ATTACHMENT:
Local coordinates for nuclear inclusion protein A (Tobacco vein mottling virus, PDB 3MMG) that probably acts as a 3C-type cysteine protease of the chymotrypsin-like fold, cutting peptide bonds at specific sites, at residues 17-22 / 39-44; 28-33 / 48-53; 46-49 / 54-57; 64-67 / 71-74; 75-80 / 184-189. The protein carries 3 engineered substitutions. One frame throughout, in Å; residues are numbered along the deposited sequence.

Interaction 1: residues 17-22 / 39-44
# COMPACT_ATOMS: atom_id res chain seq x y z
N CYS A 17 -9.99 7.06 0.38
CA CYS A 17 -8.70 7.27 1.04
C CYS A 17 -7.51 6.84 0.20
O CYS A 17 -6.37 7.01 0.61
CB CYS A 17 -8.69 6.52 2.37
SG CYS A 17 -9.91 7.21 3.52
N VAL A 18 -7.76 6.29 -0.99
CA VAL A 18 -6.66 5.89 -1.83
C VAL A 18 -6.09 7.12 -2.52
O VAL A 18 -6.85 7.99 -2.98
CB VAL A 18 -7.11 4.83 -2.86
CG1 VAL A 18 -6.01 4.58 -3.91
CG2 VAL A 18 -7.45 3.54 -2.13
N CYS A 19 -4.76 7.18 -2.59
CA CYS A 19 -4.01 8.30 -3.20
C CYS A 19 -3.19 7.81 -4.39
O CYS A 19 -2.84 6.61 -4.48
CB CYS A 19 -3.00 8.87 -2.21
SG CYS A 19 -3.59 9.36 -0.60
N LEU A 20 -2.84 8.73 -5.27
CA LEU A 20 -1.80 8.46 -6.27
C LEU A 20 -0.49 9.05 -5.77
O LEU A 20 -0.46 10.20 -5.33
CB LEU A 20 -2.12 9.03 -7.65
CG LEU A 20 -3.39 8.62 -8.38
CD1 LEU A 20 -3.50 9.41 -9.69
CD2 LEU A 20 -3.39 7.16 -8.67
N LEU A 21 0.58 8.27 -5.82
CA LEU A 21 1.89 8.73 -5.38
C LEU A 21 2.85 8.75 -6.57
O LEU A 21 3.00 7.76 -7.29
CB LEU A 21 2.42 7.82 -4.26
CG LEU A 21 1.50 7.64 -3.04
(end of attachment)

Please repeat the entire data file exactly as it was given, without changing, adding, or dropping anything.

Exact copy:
Local coordinates for nuclear inclusion protein A (Tobacco vein mottling virus, PDB 3MMG) that probably acts as a 3C-type cysteine protease of the chymotrypsin-like fold, cutting peptide bonds at specific sites, at residues 17-22 / 39-44; 28-33 / 48-53; 46-49 / 54-57; 64-67 / 71-74; 75-80 / 184-189. The protein carries 3 engineered substitutions. One frame throughout, in Å; residues are numbered along the deposited sequence.

Interaction 1: residues 17-22 / 39-44
# COMPACT_ATOMS: atom_id res chain seq x y z
N CYS A 17 -9.99 7.06 0.38
CA CYS A 17 -8.70 7.27 1.04
C CYS A 17 -7.51 6.84 0.20
O CYS A 17 -6.37 7.01 0.61
CB CYS A 17 -8.69 6.52 2.37
SG CYS A 17 -9.91 7.21 3.52
N VAL A 18 -7.76 6.29 -0.99
CA VAL A 18 -6.66 5.89 -1.83
C VAL A 18 -6.09 7.12 -2.52
O VAL A 18 -6.85 7.99 -2.98
CB VAL A 18 -7.11 4.83 -2.86
CG1 VAL A 18 -6.01 4.58 -3.91
CG2 VAL A 18 -7.45 3.54 -2.13
N CYS A 19 -4.76 7.18 -2.59
CA CYS A 19 -4.01 8.30 -3.20
C CYS A 19 -3.19 7.81 -4.39
O CYS A 19 -2.84 6.61 -4.48
CB CYS A 19 -3.00 8.87 -2.21
SG CYS A 19 -3.59 9.36 -0.60
N LEU A 20 -2.84 8.73 -5.27
CA LEU A 20 -1.80 8.46 -6.27
C LEU A 20 -0.49 9.05 -5.77
O LEU A 20 -0.46 10.20 -5.33
CB LEU A 20 -2.12 9.03 -7.65
CG LEU A 20 -3.39 8.62 -8.38
CD1 LEU A 20 -3.50 9.41 -9.69
CD2 LEU A 20 -3.39 7.16 -8.67
N LEU A 21 0.58 8.27 -5.82
CA LEU A 21 1.89 8.73 -5.38
C LEU A 21 2.85 8.75 -6.57
O LEU A 21 3.00 7.76 -7.29
CB LEU A 21 2.42 7.82 -4.26
CG LEU A 21 1.50 7.64 -3.04